On the way to the settlement, some of the miners show up and offer an exorbitant price for the food. The hired men begin thinking about ways to commandeer the wagon train. Cole cannot resist the temptation of all that money and double-crosses his friend but doesn't kill him. That proves to be a mistake. McLyntock tracks them down and retakes the supplies with the assistance of Jeremy, Laurie, and Trey. Cole brings the miners to help him retake the supplies, but they are miners, not gunfighters and they lose to the more experienced gunhands. In a climactic brawl in the river, McLyntock kills Cole and they watch the current take his body toward the falls. At the end, they finally reach the settlement with the supplies and it's apparent that Laurie and Glyn are now a couple.
- James Stewart as Glyn McLyntock
- Arthur Kennedy as Emerson Cole
- Julie Adams as Laura Baile
- Rock Hudson as Trey Wilson, a professional gambler
- Lori Nelson as Marjie Baile
- Jay C. Flippen as Jeremy Baile
- Howard Petrie as Tom Hendricks
- Chubby Johnson as Captain Mello
- Stepin Fetchit as Adam, Mello's assistant
- Harry Morgan as Shorty, one of the treacherous hired men
- Jack Lambert as Red, another hired hand
- Royal Dano as Long Tom, a third untrustworthy hire-on
- Frances Bavier as Mrs. Prentiss (better known as Aunt Bee on The Andy Griffith Show)
James Stewart, best known for his down-to-earth persona, established another persona along with director Anthony Mann with the 1950 Western film Winchester '73. This new Stewart persona was more violent, edgier and more disillusioned, but a persona that was still likable. This collaboration included eight films, five of them Westerns. Along with Winchester '73 and Bend of the River, these included The Naked Spur (1953), The Far Country (1954) and The Man From Laramie (1955). This was the second of the Western collaborations between them.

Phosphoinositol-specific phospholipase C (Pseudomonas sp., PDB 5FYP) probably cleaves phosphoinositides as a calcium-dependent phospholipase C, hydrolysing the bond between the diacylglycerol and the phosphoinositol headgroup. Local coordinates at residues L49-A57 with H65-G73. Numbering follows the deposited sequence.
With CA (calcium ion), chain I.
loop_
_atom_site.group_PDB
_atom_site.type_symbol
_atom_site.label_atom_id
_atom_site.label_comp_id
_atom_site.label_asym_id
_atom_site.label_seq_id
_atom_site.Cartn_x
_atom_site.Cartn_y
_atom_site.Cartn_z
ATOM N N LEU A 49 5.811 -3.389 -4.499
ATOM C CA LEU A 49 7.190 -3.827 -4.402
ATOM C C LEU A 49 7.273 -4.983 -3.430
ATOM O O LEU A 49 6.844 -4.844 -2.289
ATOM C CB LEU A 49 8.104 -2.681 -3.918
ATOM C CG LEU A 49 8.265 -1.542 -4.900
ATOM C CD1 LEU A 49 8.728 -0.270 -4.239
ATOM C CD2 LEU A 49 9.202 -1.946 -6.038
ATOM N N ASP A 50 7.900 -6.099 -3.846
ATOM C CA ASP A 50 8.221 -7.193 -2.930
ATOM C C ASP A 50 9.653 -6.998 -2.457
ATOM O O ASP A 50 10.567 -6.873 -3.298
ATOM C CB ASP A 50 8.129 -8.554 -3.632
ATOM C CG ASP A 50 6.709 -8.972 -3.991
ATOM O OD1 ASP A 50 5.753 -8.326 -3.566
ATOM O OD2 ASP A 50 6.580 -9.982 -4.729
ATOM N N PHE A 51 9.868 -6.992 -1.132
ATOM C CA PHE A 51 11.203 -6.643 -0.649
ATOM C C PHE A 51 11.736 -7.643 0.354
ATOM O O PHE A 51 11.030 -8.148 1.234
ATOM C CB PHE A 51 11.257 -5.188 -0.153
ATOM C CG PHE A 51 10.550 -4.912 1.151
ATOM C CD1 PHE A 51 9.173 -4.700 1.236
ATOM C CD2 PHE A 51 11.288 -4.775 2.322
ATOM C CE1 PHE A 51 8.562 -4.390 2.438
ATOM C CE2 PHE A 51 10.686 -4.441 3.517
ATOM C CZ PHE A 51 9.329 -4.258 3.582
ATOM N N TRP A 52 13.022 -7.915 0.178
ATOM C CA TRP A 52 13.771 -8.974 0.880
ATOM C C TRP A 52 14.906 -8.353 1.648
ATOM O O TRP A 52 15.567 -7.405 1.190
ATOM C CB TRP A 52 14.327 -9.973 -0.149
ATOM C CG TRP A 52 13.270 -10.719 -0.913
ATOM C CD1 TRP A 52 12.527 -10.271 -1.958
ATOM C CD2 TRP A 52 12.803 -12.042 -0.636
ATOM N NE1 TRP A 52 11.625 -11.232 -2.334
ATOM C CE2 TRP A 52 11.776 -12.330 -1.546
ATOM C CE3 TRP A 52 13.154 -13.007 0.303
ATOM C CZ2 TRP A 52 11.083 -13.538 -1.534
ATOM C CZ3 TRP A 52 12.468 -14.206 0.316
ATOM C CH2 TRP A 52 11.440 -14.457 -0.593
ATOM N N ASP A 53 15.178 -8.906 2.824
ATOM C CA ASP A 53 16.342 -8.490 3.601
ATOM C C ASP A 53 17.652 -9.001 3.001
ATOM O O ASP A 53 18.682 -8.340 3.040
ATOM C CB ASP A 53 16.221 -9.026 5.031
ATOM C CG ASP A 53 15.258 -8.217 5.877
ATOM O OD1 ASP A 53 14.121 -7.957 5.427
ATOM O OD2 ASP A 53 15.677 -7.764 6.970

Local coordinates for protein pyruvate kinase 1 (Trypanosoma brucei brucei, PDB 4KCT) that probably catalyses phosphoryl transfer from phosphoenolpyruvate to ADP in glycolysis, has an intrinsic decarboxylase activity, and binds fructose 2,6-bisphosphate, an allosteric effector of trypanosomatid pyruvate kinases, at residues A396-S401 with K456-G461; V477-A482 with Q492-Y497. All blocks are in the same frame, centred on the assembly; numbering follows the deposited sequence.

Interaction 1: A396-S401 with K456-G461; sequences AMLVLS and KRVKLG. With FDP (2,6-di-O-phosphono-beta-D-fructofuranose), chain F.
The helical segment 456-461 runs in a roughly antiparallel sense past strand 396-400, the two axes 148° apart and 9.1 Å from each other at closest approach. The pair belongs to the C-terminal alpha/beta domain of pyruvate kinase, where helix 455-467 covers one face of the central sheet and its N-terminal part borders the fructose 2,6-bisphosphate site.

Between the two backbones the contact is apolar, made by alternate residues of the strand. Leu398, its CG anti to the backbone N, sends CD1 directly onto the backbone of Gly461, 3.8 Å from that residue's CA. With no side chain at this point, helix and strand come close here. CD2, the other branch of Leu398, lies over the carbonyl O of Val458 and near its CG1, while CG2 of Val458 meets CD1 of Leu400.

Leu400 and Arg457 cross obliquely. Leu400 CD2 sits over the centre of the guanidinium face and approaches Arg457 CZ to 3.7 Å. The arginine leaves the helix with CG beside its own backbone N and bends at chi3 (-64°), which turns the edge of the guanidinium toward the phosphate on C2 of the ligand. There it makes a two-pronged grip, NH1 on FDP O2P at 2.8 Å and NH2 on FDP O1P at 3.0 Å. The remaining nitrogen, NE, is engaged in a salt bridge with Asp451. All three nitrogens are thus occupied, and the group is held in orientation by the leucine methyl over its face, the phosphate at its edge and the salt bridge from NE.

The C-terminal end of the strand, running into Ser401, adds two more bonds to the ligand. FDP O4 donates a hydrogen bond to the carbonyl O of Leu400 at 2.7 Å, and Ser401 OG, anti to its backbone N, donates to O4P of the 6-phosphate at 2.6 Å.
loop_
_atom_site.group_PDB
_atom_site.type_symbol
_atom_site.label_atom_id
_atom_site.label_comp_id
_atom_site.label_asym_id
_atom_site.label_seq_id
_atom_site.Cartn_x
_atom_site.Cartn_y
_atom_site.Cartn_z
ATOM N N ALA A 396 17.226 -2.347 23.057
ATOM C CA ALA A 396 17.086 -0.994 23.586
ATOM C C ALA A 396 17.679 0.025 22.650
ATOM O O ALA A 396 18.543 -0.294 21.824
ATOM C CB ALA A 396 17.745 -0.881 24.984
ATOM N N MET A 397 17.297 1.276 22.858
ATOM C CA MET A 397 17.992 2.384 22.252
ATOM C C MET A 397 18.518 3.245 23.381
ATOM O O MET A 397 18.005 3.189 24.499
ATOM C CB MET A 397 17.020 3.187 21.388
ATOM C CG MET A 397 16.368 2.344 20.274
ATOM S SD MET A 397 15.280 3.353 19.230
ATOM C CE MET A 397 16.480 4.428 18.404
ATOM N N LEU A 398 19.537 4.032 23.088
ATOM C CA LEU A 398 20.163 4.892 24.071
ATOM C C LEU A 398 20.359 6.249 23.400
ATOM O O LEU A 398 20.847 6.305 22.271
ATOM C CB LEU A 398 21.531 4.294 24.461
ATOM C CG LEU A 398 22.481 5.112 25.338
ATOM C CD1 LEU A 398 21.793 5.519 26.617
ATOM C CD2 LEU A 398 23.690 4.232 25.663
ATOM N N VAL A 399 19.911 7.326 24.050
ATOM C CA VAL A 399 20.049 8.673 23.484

Character actor Arthur Kennedy was cast as Emerson Cole. Kennedy was confined to shooting riding scenes until his knee healed, after spraining it while filming the fight scene with Jay C. Flippen, who plays Jeremy Baile, the leader of the Baile family. Julie Adams was cast as Laura while Lori Nelson was cast as her sister Marjie. Adams is best known for her role as Kay Lawrence in the 1954 horror film Creature from the Black Lagoon and Nelson played the female lead role in the 1955 sequel Revenge of the Creature, which were both directed by Jack Arnold. Rock Hudson played Trey Wilson, a professional gambler.
The film first released in February 13, 1952. The film grossed about $3 million. When first released, the film received poor reviews, but has since then gained more critical acclaim and is recognized as a great Western.
The film is recognized by American Film Institute in these lists:
- 'Top Box-Office Hits of 1952', Variety, January 7, 1953
- "Bend of the River". Internet Movie Database. Retrieved March 21, 2012.
- "Filming locations for Bend of the River". Internet Movie Database. Retrieved March 21, 2012.
- A TOWN CALLED HOLLYWOOD: Top Stars Now Share in Profits of Major Pictures Scheuer, Philip K. Los Angeles Times (1923-Current File) [Los Angeles, Calif] 24 July 1955: d2.
- "AFI's 10 Top 10 Nominees" (PDF). Retrieved 2016-08-19.